Governmental Organization and Records System
(First entry, p. 24)
of which $267,344 was the assessed valuation of lands under tax certificates, taxes for which were not extended on the tax rolls, and $19,860 was the assessed valuation of homestead exemptions. The taxable assessed valuation of real estate was $619,070.
2. GOVERNMENTAL ORGANIZATION AND RECORDS SYSTEM
The first counties in Florida were created on July 21, 1821, at which time Andrew Jackson, as governor of East and West Florida, established Escambia and St. Johns counties by executive ordinance (“Historical (Preface)” to C. G. L., p. 4). Florida became a territory on March 30, 1822, and on August 12, 1822, the Legislative Council divided the territory into four counties, two in West Florida, called Escambia and Jackson, and two in East Florida, called Duval and St. Johns (ibid., p. 28). Florida was admitted to the Union on March 3, 1845, under a Constitution that had been adopted in 1838. In 1845 there were 25 counties in existence (ibid., pp. 12, 29-30). There are now 67 counties in the state. Hendry county was created on May 11, 1923, and was the sixty-third county created in the state (ibid., p. 30).
The county as a separate unit of government is more clearly defined and recognized in the present Constitution of Florida, adopted in 1885, than in any of the four previous state Constitutions. The Constitution of 1885 directs that the state shall be divided into political division to be called counties, and recognizes the several counties in existence prior to its adoption as the legal political divisions of the state (Fla. Const., 1885, Art. VIII, secs. 1-2). The supreme court of Florida has held that, “While the county is an agency of the state, it is also under our Constitution, to some extent at least, and autonomous, self-governing, political entity with respect to exclusively local affairs, in performance of which functions it is distinguished from its creator, the state, and for its acts and obligations when acting in purely local matters the state is not responsible” (Amos, State Comptroller et al v. Mathews, 99 Fla. 1, 126 So. 308).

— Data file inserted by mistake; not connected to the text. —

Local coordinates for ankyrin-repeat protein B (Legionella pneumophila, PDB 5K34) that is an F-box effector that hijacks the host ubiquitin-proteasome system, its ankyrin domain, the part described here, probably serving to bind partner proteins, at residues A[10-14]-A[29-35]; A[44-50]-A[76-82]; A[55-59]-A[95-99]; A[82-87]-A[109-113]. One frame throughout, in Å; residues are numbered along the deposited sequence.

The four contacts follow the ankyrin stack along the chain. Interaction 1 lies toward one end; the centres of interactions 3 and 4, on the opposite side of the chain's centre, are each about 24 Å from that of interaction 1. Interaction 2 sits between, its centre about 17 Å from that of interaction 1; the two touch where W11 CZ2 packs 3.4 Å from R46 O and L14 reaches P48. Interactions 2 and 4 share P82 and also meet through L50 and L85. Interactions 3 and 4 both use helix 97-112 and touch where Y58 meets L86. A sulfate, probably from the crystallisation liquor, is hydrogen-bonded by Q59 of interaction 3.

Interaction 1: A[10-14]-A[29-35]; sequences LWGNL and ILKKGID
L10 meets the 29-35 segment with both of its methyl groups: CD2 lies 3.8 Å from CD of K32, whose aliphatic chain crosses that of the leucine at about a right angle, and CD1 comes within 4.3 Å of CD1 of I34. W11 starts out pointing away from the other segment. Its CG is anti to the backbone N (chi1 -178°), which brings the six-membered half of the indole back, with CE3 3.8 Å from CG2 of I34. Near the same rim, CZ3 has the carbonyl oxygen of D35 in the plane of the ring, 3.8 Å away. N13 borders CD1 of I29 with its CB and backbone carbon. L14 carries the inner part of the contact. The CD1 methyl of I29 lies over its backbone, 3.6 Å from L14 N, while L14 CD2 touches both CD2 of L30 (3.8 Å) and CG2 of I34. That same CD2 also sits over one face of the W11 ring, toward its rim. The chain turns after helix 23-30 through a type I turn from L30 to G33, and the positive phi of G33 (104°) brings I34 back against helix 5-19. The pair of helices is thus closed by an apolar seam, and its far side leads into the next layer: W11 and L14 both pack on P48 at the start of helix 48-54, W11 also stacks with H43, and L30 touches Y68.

The legislature is given the power to establish a uniform system of county and municipal government, which shall be applicable, except where local or special laws for counties are provided by the legislature that may be inconsistent therewith (Fla. Const., 1885, Art. III, as amended). The legislature is also given the power to establish new counties and to change county lines. But every newly established county is held liable for its proportion of the then existing liabilities of the county or counties from which it is formed, rated upon the basis of the assessed value of the property, both real and personal, subject to taxation within the territory taken from any county or counties. Conversely, every county acquiring additional territory from another county is held liable for its proportion of the liabilities of such other county existing at the time of such acquisition, to be rated upon the basis of the assessed value of all property subject to taxation within such acquired territory. (Ibid., Art. VIII, sec. 3.)